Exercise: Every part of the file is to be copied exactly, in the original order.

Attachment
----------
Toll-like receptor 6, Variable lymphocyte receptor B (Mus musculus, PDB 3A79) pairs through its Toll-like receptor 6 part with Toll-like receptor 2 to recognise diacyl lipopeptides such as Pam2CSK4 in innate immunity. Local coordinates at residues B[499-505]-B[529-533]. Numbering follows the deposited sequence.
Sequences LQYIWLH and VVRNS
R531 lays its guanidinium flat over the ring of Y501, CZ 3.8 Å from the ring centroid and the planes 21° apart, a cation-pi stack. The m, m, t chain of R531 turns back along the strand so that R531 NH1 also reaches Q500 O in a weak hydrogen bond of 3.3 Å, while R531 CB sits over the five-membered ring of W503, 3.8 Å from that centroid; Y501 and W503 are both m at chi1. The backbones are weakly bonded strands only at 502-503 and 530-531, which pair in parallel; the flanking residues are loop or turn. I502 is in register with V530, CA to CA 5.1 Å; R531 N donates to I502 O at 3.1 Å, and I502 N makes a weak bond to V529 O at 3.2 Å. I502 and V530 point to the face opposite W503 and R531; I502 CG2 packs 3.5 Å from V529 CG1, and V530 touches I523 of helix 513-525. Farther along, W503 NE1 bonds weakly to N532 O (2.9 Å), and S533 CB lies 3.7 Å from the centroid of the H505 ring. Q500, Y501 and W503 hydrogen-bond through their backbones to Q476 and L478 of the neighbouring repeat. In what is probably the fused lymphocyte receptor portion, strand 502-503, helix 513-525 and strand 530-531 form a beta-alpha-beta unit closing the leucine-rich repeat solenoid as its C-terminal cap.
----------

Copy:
Toll-like receptor 6, Variable lymphocyte receptor B (Mus musculus, PDB 3A79) pairs through its Toll-like receptor 6 part with Toll-like receptor 2 to recognise diacyl lipopeptides such as Pam2CSK4 in innate immunity. Local coordinates at residues B[499-505]-B[529-533]. Numbering follows the deposited sequence.
Sequences LQYIWLH and VVRNS
R531 lays its guanidinium flat over the ring of Y501, CZ 3.8 Å from the ring centroid and the planes 21° apart, a cation-pi stack. The m, m, t chain of R531 turns back along the strand so that R531 NH1 also reaches Q500 O in a weak hydrogen bond of 3.3 Å, while R531 CB sits over the five-membered ring of W503, 3.8 Å from that centroid; Y501 and W503 are both m at chi1. The backbones are weakly bonded strands only at 502-503 and 530-531, which pair in parallel; the flanking residues are loop or turn. I502 is in register with V530, CA to CA 5.1 Å; R531 N donates to I502 O at 3.1 Å, and I502 N makes a weak bond to V529 O at 3.2 Å. I502 and V530 point to the face opposite W503 and R531; I502 CG2 packs 3.5 Å from V529 CG1, and V530 touches I523 of helix 513-525. Farther along, W503 NE1 bonds weakly to N532 O (2.9 Å), and S533 CB lies 3.7 Å from the centroid of the H505 ring. Q500, Y501 and W503 hydrogen-bond through their backbones to Q476 and L478 of the neighbouring repeat. In what is probably the fused lymphocyte receptor portion, strand 502-503, helix 513-525 and strand 530-531 form a beta-alpha-beta unit closing the leucine-rich repeat solenoid as its C-terminal cap.